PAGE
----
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Wishlist: Documentation #41

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jankeromnes opened this Issue Mar 2, 2017 · 2 comments

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jankeromnes commented Mar 2, 2017

I asked @JeremiePat about a good documentation strategy for Janitor, and he sent me this fantastic email:

When documenting a product the question you should ask yourself is: Who will need that documentation and for what purpose?
Regarding your project, I can identified two type of people: Developers who want to use Janitor and developers who want to hack it.

For those who want to use it, I think you already have a good starting point with the Janitor Web site and the readme file in the github repository. In that area my suggestion would be to:

  • enhance the readme file and mirror it on the Janitor web site.
  • add a FAQ on both the web site and github to answer common install troubleshooting issues.
  • create tutorials to demonstrate each individual user facing feature of Janitor, and make them available on the web site.

For those who want to hack it, it is a little bit more complicated as it is necessary to provide different information at different level:

  • Providing a high level architecture document will help new comers to get use to the organization of the code base
  • Provide building and testing documentation (with solution to well known issues)
  • Also providing a document with the "rules" to follow for contributing (code standard, test policy, review process, etc.) This can safely live on the github wiki or on wikimo as you wish. Such documentation is usually quite fluid as it changes along the life of the project so a Wiki is a good place for that.
  • For people who will hack the code, I always recommend to document as close as possible from the source code to avoid having people looking everywhere for information (it's time consuming and inefficient). However, if, for example you have a good documentation inline with the code, I always suggest to use tools (like Sphinx, Doxygen, JSDoc, etc.) to extract and build a more human friendly documentation. Such documentation can be host on the Janitor web site. The big advantage is that by using such tools in addition to a review requirement for inline documentation you'll get up to date documentation at a low cost.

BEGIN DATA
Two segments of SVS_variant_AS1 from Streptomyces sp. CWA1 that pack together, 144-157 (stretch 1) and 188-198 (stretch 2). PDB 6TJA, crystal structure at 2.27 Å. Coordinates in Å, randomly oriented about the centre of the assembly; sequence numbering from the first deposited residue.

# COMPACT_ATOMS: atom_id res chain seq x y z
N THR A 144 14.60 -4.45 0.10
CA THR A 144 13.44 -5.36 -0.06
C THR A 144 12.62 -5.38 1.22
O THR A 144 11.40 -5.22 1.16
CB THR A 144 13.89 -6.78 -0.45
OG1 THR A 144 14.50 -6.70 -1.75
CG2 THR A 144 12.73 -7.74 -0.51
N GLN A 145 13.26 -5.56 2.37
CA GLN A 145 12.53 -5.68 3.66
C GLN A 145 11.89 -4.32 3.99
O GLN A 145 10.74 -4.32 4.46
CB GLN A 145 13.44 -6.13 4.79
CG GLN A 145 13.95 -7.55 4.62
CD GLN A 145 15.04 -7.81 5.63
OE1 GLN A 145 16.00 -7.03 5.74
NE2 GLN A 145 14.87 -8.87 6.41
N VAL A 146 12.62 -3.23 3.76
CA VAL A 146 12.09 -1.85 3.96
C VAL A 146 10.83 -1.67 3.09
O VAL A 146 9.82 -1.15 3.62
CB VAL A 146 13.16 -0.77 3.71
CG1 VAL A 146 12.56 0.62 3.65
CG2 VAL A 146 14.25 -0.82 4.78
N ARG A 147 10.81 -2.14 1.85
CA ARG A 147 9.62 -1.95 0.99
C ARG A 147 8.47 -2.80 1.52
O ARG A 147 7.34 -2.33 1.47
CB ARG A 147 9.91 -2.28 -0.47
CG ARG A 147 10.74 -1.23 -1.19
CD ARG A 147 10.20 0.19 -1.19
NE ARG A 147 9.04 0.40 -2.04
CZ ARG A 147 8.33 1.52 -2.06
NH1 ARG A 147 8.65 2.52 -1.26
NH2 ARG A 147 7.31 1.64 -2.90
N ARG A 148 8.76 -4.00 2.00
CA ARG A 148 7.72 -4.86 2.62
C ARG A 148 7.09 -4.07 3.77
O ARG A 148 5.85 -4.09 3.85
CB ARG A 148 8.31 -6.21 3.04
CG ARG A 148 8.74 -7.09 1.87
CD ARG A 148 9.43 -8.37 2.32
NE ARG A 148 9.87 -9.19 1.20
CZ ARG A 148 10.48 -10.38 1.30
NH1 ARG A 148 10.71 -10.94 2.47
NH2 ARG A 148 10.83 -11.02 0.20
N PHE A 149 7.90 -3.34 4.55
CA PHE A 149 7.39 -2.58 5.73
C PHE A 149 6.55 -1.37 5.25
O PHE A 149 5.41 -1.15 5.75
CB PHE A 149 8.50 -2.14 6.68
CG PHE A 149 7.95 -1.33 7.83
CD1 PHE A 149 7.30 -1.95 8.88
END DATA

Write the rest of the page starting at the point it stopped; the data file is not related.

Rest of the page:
This is a start, I suggest to prioritize the documentation work by asking new comers what information they are missing. This will give you a good hint of what is important in the short term. I also suggest to make documentation part of the acceptance criteria for pull request, that way you'll reduce the documentation debt (only legacy stuff will require some effort) and you'll start create a culture of documentation for the future which will make things easier along the way.

Additionally, I think we should:

  • Add Janitor to Janitor (#31) which should make hacking Janitor much simpler
  • Centralize all documentation links directly in README.md
  • Add an "about" page (#5) with a high-level overview of how the Janitor works; what's required to use it; and maybe what we're trying to achieve with it
  • Create a Discourse (#26) which is great for writing documentation where it's needed the most
  • Show the SelfAPI automated documentation (#66) for the /api/* folder directly on the website (e.g. at https://janitor.technology/reference/api/)

If you have another idea that could improve Janitor's documentation, please comment below. Thanks!

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jankeromnes commented Mar 10, 2017

I think that the TaskCluster tutorial is clear and simple, and it's amazing that it guides you to the most relevant information for what you wish to do. I'd love us to have a similar tutorial.

Edit: A great and simple way to continuously improve the questions at the bottom would be to have a "Missing question?" input field just below with a "Suggest" button (that says "Thank you" when you suggest a new question).

Edit 2: Phabricator's docs (generated by their "Diviner" tool) also have Next Steps / "Continue by" links at the bottom of pages, and they would also benefit from a "Missing link?" suggestion box.

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jankeromnes commented Jul 9, 2017

  • Showcase cool features with screenshots and GIFs a bit like the JetBrains IDE websites.
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